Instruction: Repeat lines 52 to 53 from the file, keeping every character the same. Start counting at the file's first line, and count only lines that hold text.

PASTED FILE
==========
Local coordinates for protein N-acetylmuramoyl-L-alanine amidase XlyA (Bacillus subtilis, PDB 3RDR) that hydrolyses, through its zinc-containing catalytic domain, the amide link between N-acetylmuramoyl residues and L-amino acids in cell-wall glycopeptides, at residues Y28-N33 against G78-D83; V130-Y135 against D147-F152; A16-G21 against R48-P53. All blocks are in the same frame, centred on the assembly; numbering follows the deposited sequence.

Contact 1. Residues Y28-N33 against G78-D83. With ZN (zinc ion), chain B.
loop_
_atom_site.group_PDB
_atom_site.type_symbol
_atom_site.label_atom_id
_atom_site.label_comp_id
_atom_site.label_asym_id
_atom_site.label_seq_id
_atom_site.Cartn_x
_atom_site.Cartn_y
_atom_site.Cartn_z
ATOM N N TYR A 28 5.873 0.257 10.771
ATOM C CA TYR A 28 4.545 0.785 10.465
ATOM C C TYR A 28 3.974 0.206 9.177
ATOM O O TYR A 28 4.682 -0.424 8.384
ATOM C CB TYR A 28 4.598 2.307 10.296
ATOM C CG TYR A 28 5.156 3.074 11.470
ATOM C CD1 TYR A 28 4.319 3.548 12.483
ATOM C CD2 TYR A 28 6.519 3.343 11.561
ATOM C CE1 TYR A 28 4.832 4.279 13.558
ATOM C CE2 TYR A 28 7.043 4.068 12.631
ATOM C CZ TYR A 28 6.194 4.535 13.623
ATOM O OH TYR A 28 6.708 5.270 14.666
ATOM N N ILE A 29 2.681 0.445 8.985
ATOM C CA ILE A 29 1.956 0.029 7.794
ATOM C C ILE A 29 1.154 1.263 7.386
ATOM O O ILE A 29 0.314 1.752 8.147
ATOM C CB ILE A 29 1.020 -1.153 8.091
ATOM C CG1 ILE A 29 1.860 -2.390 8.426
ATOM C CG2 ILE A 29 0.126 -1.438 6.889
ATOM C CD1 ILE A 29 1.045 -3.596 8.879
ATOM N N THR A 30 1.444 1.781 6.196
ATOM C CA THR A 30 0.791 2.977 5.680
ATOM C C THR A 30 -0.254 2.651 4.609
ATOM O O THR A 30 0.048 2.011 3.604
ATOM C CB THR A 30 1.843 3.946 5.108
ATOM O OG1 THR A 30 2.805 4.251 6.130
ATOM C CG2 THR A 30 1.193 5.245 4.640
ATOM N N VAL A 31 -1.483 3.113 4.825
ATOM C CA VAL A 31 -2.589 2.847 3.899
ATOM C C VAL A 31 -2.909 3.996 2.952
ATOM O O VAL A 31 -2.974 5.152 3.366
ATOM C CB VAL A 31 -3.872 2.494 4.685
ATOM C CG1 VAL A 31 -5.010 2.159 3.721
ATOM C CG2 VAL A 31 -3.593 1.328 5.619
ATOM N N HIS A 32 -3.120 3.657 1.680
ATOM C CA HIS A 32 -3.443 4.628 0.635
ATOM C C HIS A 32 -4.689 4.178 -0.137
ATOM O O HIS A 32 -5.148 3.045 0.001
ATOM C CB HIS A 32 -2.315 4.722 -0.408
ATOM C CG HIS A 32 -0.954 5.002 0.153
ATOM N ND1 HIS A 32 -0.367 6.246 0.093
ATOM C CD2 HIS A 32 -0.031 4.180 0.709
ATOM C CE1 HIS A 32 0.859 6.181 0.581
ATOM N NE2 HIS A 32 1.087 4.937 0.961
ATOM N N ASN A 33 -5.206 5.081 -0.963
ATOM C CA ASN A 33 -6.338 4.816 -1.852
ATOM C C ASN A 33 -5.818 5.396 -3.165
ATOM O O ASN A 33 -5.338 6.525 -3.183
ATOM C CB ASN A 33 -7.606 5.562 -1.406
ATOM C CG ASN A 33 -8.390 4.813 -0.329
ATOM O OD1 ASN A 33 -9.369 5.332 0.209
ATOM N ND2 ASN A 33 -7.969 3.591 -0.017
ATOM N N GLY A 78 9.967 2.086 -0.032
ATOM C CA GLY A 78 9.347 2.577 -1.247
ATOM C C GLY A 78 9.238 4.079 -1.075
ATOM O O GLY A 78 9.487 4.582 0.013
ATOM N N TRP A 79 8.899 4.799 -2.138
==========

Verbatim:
ATOM C CG HIS A 32 -0.954 5.002 0.153
ATOM N ND1 HIS A 32 -0.367 6.246 0.093